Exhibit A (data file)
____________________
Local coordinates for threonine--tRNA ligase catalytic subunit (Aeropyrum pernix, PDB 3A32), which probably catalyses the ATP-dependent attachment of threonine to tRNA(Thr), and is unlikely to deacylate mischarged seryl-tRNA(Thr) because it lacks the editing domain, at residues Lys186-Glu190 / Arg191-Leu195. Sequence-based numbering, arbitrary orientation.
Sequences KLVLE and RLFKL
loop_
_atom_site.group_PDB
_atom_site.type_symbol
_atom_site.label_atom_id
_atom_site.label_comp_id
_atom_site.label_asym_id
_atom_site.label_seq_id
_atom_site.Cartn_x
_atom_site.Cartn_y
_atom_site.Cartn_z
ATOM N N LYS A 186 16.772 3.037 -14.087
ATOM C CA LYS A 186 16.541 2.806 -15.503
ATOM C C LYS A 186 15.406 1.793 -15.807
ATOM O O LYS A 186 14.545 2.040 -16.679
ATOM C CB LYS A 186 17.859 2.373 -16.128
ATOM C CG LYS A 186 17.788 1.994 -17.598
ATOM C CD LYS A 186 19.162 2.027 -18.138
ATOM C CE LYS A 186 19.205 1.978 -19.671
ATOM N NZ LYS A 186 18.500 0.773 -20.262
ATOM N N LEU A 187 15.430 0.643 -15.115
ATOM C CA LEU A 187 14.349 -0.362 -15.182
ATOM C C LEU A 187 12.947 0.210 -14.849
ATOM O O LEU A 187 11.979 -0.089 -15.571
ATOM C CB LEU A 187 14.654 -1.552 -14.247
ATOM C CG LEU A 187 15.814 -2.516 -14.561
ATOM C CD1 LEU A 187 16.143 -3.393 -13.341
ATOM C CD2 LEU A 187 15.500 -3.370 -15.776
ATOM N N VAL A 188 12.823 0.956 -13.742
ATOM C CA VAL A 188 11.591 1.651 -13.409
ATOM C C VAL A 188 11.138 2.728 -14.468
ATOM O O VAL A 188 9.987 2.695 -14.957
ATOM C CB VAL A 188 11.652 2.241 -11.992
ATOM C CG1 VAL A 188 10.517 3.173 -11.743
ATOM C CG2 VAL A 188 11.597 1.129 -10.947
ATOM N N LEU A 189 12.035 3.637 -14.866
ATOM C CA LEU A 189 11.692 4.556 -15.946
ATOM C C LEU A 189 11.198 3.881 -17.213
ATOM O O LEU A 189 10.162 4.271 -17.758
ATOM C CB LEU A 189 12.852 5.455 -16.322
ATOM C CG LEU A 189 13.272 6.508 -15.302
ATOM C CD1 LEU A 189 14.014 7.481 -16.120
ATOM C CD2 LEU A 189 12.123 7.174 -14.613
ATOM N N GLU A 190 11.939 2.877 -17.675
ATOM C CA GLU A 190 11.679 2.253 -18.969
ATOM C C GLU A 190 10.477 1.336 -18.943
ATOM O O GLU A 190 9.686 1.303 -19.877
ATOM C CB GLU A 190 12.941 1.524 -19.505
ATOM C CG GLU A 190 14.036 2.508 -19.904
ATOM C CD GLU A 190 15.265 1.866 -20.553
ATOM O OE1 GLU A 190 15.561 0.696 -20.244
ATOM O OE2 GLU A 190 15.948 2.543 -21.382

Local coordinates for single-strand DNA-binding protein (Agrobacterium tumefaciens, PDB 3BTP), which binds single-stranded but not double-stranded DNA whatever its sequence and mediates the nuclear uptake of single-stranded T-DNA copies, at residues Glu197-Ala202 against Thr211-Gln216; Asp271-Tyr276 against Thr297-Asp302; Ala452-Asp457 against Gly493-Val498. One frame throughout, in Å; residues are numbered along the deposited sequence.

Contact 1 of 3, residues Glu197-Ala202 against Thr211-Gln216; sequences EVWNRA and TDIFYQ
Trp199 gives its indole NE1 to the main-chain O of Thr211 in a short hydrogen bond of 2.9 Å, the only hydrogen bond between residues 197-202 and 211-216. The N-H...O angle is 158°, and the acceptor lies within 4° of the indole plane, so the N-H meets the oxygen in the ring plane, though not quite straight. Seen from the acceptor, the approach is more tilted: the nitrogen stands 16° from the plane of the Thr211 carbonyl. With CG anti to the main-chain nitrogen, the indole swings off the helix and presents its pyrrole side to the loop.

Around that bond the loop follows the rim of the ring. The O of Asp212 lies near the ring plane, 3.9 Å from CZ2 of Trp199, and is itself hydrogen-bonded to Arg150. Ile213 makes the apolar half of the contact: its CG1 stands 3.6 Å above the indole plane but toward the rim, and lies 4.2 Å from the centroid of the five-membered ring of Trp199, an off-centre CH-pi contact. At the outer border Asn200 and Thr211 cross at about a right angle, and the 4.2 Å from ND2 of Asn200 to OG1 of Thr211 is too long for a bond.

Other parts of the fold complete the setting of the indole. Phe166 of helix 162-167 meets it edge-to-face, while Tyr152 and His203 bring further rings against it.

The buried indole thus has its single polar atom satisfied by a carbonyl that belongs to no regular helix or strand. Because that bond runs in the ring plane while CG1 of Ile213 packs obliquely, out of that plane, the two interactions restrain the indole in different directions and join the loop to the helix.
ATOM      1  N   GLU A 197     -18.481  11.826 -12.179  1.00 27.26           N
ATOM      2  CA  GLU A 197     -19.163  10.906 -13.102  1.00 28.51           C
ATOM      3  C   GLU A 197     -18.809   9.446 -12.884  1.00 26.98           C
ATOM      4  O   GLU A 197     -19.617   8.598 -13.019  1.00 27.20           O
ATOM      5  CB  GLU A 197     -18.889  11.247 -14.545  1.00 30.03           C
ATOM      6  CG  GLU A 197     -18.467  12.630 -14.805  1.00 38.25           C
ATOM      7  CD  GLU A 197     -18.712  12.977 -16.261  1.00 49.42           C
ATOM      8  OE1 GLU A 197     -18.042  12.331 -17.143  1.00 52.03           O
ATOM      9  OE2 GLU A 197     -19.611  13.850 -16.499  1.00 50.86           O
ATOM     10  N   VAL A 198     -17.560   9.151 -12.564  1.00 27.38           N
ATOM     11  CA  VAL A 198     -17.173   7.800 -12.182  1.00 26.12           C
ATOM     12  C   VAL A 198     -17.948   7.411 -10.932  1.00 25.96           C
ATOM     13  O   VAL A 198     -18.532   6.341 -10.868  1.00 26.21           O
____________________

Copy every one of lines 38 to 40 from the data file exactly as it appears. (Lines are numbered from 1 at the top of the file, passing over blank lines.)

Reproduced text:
ATOM C CA LEU A 189 11.692 4.556 -15.946
ATOM C C LEU A 189 11.198 3.881 -17.213
ATOM O O LEU A 189 10.162 4.271 -17.758